In the 16th century, European countries began to make settlements in North America. These colonies were established by France, Holland (province of Netherland) and Spain as well as England.
The Glorious Revolution of 1688 had given England a constitutional monarchy. Now, various laws limited the power of the English king. Philosophes such as Voltaire considered England’s government the most progressive in Europe. However, a growing number of England’s colonists in North America accused England of tyrannical rule.
In the 18th century, England drove France out of the eastern part of the American continent and Canada. It had earlier taken New Netherlands from the Dutch, changing its name to New York.
By the mid 18th century there were 13 English colonies in North America along the Atlantic Coast. Landless peasants, people seeking religious freedom, traders, and profiteers had settled there. The bulk of the population consisted of independent farmers. Infant industries had developed in such products as wool, flax, and leather. In the north, there were fishing and ship-building. In the south, large plantations like feudal manors had grown up where tobacco and cotton were grown with slave labour brought from Africa.
Each colony had a local assembly elected by qualified voters. These assemblies enacted laws concerning local matters and levied taxes. However, they were still under the rule of the mother country. Towards the end of the 18th century, the colonists (settlers) found the laws of the English government more and more objectionable. The idea of an independent nation grew and developed into a Revolutionary War in which the colonists gained their independence.
Causes of the American War of Independence
Economic causes :
- The colonial policy of England in economic matters was the primary cause of resentment in the American colonies. England’s policies did not encourage the American colonies to develop an economy of their own.
- By 1650, 1658 Navigation Acts, the English parliament had forbidden colonists to use non-British ships for their trade.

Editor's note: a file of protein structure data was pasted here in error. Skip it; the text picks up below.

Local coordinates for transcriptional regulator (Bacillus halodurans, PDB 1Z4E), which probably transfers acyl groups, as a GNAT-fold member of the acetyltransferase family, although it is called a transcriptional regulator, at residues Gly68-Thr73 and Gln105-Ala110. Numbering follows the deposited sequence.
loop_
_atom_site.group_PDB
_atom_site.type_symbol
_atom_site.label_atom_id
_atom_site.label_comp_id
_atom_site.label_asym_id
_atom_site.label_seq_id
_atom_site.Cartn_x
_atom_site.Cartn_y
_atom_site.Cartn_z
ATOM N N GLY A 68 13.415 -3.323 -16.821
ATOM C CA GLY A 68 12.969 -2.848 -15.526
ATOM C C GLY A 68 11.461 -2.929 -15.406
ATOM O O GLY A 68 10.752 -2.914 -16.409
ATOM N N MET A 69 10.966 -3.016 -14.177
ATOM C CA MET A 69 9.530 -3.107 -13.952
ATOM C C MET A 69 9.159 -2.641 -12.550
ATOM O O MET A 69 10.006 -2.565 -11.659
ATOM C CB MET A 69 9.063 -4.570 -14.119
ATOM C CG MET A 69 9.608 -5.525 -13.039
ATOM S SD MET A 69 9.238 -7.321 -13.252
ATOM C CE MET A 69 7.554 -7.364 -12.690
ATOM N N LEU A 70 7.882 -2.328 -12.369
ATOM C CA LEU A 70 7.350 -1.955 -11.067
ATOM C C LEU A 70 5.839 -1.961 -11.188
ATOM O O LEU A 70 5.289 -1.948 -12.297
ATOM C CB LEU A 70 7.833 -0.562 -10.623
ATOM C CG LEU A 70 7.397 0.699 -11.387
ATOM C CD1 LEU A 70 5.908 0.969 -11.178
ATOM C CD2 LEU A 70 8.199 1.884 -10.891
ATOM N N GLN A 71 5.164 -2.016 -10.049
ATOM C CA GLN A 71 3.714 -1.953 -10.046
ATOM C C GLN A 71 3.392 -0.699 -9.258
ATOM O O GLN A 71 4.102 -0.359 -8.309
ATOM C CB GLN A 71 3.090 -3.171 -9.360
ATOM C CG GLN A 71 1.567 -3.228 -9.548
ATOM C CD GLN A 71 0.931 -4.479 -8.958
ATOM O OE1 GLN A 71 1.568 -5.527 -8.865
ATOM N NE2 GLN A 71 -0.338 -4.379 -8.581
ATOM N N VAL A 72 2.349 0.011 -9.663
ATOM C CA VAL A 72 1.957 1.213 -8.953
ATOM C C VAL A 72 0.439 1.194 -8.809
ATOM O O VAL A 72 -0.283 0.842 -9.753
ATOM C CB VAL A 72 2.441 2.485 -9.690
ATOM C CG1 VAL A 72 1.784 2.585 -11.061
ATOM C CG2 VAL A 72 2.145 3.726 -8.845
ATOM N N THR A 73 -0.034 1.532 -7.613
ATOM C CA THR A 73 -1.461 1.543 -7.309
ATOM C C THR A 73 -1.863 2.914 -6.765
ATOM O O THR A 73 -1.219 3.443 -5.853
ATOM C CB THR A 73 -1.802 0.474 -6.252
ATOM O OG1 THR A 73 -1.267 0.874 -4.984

- Certain products, such as tobacco, cotton and sugar, could be exported only to England from American colonies.
- Heavy duties were imposed on the import of goods in the colonies from other places.
- The colonies were also forbidden to start certain industries like ironworks and textiles. Thus settlers were forced to import these goods from England.
- Thus, in every possible way, the growth of industry and trade in the colonies was impeded.
- The English also angered the colonists by issuing a proclamation that prevented them from moving west into new lands. English aristocrats had bought lands in America and got rents from the farmers. They wanted to keep the colonists as mere renters.
- As a result of continuous wars in Europe, the English government was burdened with debt. It needed money.
- In 1765, the English Parliament passed the Stamp Act which imposed stamp taxes on all business transactions in the American colonies. Revenue stamps up to 20 shillings were to be affixed to legal documents and other papers.
- 1767 Townshend duties (taxes on essential commodities e.g. Sugar, oil etc.) were imposed. This aroused violent resentment among all sections of the colonists and led them to boycott English goods. There were uprisings in many towns and tax-collectors were killed.
- The colonists claimed that, since the English Parliament had no representatives from the colonies, it had no right to levy taxes on them. The revenue from these taxes was used not in the interests of the colonies but of the English.
- 1740 – 1763 Anglo-French rivalry reflected itself in American colonies as well. The two decades of war was an expensive affair. It ended in the Treaty of Paris-1763 where the French agreed to withdraw from America and South Asia.
- These wars resulted in huge debt on Britain. To recover from huge war debt, the British imposed a series of new taxes on American Colonies.